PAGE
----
'Break up the banks, bust the trusts!' exclaims Olbermann
David Edwards and Stephen C. Webster
Published: Friday March 20, 2009

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Keith Olbermann used his Thursday Special Comment on MSNBC's Countdown to lay out one of his most impassioned tirades yet, this time a diatribe against "the latest atrocity" from banks he feels the US should "break up" and regulate "to within an inch of their existences."

Yelling several times, "Enough!" during his monologue, Olbermann recounted the recent history of Vikram Pandit, the CEO of Citigroup who vowed to reduce his salary to just $1 a year and accept no bonus in the face of his company losing over $5 billion and laying off over 9,000 people.

When he was first made CEO, Citigroup was already reeling from losses of between eight and 11 billion dollars.

"... what Mr. Pandit got was a new 10 million dollar executive suite for himself and his key associates," said Olbermann. "... In fact, he then accepted a total compensation package for 2008 of 38 million dollars."

"Mr. Pandit, you‘re probably just a good actor and a damned liar and a con man," he continued. "But I'll give you the benefit of the doubt and assume instead, that you just can't tell the difference between one dollar and 38 million of them. That would certainly explain the maelstrom into which you, and your colleagues at Citi and your counterparts elsewhere, have gotten us, including the vast majority of us who are just innocent bystanders.

"... Mr. Pandit's corporation should be cut up into little pieces. And when he and the other ultra-millionaires wonder what hit them, we should make sure they are easily reminded. Our representatives should entitle the legislation that ends their moral ponzi schemes, 'The Punish Vikram Pandit Act of 2009.'"

Olbermann isn't the only media figure with sharpened words for America's bankers. On Thursday's New York Times op-ed page, Simon Johnson and James Kwak posited an analogy between the current financial crisis and the executive "smokescreen" that drove the series of Asian market collapses in 1997.

Arguments made by their bankers, then, are quite similar to our bankers, today, they wrote.

"The leaders of Thailand and South Korea did not listen to such arguments, and thank goodness. Some of the leading Thai banks were taken over by the government. After the crisis, a civil servant in charge of one such bank noted that its bad loans were much bigger than had been indicated before the takeover, largely because of an internal coverup. Only when outsiders took over did the public discover the full scope of the losses.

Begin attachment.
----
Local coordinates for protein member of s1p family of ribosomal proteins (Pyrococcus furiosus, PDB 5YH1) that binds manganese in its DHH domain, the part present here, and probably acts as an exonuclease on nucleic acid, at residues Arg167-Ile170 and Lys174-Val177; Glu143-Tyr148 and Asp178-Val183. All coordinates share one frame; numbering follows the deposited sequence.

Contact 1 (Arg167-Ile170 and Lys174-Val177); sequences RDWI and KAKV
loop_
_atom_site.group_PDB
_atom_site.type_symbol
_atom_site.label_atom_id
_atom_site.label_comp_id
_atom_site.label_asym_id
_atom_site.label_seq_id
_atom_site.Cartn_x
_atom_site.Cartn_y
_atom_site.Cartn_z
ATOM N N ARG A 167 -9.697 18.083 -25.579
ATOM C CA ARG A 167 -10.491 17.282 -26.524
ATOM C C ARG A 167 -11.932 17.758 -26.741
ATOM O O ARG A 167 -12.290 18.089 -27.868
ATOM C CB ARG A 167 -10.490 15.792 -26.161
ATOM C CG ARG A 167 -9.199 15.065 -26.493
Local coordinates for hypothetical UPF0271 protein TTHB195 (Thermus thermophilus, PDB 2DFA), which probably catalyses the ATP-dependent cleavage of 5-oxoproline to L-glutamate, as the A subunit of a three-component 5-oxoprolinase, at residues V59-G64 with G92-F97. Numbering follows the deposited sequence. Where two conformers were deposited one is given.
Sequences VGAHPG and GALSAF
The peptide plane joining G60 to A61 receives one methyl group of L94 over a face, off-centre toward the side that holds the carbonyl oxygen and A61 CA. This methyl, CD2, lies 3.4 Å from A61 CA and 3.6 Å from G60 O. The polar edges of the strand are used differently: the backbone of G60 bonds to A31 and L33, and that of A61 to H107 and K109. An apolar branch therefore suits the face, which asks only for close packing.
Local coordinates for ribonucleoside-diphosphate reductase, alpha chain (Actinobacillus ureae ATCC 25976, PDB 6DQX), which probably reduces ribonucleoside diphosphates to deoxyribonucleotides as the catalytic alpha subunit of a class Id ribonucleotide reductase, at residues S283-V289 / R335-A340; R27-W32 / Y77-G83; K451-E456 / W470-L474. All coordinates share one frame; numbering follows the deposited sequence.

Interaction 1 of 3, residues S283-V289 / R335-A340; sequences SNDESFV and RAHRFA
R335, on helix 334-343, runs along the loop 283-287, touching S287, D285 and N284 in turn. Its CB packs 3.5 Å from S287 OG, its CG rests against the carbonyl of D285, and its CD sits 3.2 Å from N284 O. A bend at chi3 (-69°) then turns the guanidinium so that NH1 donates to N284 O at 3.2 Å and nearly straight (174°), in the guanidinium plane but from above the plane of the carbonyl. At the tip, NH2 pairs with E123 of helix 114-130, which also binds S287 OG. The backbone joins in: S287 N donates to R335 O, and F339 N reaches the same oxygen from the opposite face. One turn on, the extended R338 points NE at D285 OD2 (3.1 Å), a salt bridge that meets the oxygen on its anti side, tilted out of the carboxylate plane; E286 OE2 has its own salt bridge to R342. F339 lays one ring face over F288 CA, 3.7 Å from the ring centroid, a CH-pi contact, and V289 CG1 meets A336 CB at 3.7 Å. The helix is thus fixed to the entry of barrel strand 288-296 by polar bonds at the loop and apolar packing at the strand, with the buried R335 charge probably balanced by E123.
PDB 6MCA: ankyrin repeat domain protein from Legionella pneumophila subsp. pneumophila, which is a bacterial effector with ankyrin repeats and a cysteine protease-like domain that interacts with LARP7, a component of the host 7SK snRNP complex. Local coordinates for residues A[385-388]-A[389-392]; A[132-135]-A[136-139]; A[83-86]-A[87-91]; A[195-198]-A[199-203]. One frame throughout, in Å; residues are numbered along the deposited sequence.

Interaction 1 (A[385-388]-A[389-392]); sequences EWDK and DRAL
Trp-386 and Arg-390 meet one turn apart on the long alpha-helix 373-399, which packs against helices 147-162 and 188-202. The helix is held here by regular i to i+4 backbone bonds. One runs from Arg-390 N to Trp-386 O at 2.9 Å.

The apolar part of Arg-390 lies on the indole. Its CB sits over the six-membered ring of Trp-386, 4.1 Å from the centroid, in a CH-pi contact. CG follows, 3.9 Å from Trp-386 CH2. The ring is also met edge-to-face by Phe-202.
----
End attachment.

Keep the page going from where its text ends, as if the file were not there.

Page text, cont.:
"The South Korean government also demanded that the banks and the chaebols make a clean break. This generated a great deal of political noise — particularly when foreign managers were brought in, as when the Carlyle Group bought a stake in KorAm Bank in 2000 and Lone Star Funds purchased the Korea Exchange Bank in 2003.

"But these reforms made all the difference."

"The far right in this country, without the slightest provocation or justification, screams 'socialism,' and the sheep who follow that far right, and who do not know what the word means and do not know it is only being used because 'communism' now rings laughably hollow—in this cry of fire in a crowded unemployment line, there is outrage, to be sure," said Olbermann.

"But there is also license. They think this is socialism? There is a million miles of reform left to go before we actually hit actual socialism. But if they're going to call us names, whether they apply or not, let's give them real reform.

"Break up the banks. Regulate the financial industries, to within an inch of their existences. Roll back corporate legal protections. Make liable the officers of corporations for their debts and for their deeds. Resurrect the rallying cry of a hundred years past: bust the trusts!"

This video is from MSNBC's Countdown, broadcast Mar. 19, 2009.

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MSNBC has a full transcript available here.

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